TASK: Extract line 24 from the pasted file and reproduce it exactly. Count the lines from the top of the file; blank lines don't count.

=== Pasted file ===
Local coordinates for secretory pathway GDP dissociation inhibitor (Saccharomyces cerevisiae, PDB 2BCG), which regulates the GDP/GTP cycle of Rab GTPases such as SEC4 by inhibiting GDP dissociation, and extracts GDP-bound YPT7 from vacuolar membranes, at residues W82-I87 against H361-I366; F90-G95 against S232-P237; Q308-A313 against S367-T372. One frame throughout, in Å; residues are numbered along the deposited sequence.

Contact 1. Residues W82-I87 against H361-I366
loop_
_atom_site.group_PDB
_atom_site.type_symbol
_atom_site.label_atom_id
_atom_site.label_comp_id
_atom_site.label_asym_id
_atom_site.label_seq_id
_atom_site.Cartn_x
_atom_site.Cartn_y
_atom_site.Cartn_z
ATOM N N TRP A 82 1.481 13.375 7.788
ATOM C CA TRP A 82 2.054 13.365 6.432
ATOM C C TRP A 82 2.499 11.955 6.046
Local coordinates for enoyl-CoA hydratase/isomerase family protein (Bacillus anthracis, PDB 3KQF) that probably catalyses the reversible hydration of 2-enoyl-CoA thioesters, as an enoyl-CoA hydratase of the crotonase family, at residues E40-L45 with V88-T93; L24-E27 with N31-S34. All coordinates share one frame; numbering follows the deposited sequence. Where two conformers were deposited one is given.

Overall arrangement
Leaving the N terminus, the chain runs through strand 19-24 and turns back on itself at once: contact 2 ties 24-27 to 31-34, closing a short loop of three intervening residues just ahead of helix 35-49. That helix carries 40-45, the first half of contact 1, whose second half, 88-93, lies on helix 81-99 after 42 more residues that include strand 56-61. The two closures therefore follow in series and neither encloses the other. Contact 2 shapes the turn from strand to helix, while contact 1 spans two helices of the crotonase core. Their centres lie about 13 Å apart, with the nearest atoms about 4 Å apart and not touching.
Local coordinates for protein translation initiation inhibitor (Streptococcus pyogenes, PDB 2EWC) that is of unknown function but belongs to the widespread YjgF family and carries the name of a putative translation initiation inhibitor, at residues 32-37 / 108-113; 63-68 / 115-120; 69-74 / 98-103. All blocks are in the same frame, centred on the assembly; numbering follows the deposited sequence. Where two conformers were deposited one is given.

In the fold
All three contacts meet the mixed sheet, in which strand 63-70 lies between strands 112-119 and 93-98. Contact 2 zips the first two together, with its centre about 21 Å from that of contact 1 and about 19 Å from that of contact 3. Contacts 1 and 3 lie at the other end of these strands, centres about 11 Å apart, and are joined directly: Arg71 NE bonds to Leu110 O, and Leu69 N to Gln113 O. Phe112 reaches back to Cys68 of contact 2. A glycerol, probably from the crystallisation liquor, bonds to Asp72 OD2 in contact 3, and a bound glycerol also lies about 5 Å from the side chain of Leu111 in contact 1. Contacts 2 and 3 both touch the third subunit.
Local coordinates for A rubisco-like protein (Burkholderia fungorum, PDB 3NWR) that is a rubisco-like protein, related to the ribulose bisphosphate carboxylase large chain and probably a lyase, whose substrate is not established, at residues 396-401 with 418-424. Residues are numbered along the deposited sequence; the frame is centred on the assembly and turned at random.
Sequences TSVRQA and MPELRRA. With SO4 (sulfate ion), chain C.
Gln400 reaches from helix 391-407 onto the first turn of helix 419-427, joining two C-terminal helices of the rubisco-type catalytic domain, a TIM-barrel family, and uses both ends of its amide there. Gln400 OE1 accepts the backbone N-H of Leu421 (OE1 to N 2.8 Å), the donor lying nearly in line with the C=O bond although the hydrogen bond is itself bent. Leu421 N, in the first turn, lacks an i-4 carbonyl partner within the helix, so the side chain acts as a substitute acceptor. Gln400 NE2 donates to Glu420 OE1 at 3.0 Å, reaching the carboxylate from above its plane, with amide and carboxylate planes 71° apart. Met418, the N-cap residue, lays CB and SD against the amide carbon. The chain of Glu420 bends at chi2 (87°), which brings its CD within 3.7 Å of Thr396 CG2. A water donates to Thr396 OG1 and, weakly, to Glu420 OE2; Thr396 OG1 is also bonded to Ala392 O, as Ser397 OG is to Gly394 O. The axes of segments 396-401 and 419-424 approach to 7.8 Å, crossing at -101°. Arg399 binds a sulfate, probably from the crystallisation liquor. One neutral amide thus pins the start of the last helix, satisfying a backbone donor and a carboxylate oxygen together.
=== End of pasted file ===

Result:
Gln400 reaches from helix 391-407 onto the first turn of helix 419-427, joining two C-terminal helices of the rubisco-type catalytic domain, a TIM-barrel family, and uses both ends of its amide there. Gln400 OE1 accepts the backbone N-H of Leu421 (OE1 to N 2.8 Å), the donor lying nearly in line with the C=O bond although the hydrogen bond is itself bent. Leu421 N, in the first turn, lacks an i-4 carbonyl partner within the helix, so the side chain acts as a substitute acceptor. Gln400 NE2 donates to Glu420 OE1 at 3.0 Å, reaching the carboxylate from above its plane, with amide and carboxylate planes 71° apart. Met418, the N-cap residue, lays CB and SD against the amide carbon. The chain of Glu420 bends at chi2 (87°), which brings its CD within 3.7 Å of Thr396 CG2. A water donates to Thr396 OG1 and, weakly, to Glu420 OE2; Thr396 OG1 is also bonded to Ala392 O, as Ser397 OG is to Gly394 O. The axes of segments 396-401 and 419-424 approach to 7.8 Å, crossing at -101°. Arg399 binds a sulfate, probably from the crystallisation liquor. One neutral amide thus pins the start of the last helix, satisfying a backbone donor and a carboxylate oxygen together.